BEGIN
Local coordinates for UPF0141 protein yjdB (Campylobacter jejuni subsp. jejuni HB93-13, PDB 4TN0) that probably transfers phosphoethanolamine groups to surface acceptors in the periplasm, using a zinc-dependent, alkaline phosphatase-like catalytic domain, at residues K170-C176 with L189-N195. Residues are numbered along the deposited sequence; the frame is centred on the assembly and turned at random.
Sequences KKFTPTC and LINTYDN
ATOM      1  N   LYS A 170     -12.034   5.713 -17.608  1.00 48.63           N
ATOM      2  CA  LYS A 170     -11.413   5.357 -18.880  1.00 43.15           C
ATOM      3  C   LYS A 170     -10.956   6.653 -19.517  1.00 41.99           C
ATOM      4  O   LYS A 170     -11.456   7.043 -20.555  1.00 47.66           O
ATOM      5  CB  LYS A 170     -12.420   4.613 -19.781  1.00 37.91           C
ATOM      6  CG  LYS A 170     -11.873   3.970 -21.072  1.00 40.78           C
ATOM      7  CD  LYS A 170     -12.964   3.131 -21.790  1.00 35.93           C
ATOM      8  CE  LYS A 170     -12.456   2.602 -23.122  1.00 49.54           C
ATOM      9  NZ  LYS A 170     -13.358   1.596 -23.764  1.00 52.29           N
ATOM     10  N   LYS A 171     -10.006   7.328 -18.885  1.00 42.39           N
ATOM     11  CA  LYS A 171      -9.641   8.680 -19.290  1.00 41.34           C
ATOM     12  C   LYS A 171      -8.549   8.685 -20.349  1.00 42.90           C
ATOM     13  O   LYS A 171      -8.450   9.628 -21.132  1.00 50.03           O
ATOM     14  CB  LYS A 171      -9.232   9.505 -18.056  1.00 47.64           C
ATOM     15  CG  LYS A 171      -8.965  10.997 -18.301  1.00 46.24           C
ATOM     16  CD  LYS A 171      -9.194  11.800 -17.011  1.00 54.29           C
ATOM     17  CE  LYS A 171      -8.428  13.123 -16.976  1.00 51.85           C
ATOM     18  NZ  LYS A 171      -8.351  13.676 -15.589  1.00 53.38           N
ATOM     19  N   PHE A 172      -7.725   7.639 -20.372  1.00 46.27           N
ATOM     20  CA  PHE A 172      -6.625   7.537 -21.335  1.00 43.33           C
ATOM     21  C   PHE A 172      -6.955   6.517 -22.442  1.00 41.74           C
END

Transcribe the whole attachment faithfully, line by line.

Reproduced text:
Local coordinates for UPF0141 protein yjdB (Campylobacter jejuni subsp. jejuni HB93-13, PDB 4TN0) that probably transfers phosphoethanolamine groups to surface acceptors in the periplasm, using a zinc-dependent, alkaline phosphatase-like catalytic domain, at residues K170-C176 with L189-N195. Residues are numbered along the deposited sequence; the frame is centred on the assembly and turned at random.
Sequences KKFTPTC and LINTYDN
ATOM      1  N   LYS A 170     -12.034   5.713 -17.608  1.00 48.63           N
ATOM      2  CA  LYS A 170     -11.413   5.357 -18.880  1.00 43.15           C
ATOM      3  C   LYS A 170     -10.956   6.653 -19.517  1.00 41.99           C
ATOM      4  O   LYS A 170     -11.456   7.043 -20.555  1.00 47.66           O
ATOM      5  CB  LYS A 170     -12.420   4.613 -19.781  1.00 37.91           C
ATOM      6  CG  LYS A 170     -11.873   3.970 -21.072  1.00 40.78           C
ATOM      7  CD  LYS A 170     -12.964   3.131 -21.790  1.00 35.93           C
ATOM      8  CE  LYS A 170     -12.456   2.602 -23.122  1.00 49.54           C
ATOM      9  NZ  LYS A 170     -13.358   1.596 -23.764  1.00 52.29           N
ATOM     10  N   LYS A 171     -10.006   7.328 -18.885  1.00 42.39           N
ATOM     11  CA  LYS A 171      -9.641   8.680 -19.290  1.00 41.34           C
ATOM     12  C   LYS A 171      -8.549   8.685 -20.349  1.00 42.90           C
ATOM     13  O   LYS A 171      -8.450   9.628 -21.132  1.00 50.03           O
ATOM     14  CB  LYS A 171      -9.232   9.505 -18.056  1.00 47.64           C
ATOM     15  CG  LYS A 171      -8.965  10.997 -18.301  1.00 46.24           C
ATOM     16  CD  LYS A 171      -9.194  11.800 -17.011  1.00 54.29           C
ATOM     17  CE  LYS A 171      -8.428  13.123 -16.976  1.00 51.85           C
ATOM     18  NZ  LYS A 171      -8.351  13.676 -15.589  1.00 53.38           N
ATOM     19  N   PHE A 172      -7.725   7.639 -20.372  1.00 46.27           N
ATOM     20  CA  PHE A 172      -6.625   7.537 -21.335  1.00 43.33           C
ATOM     21  C   PHE A 172      -6.955   6.517 -22.442  1.00 41.74           C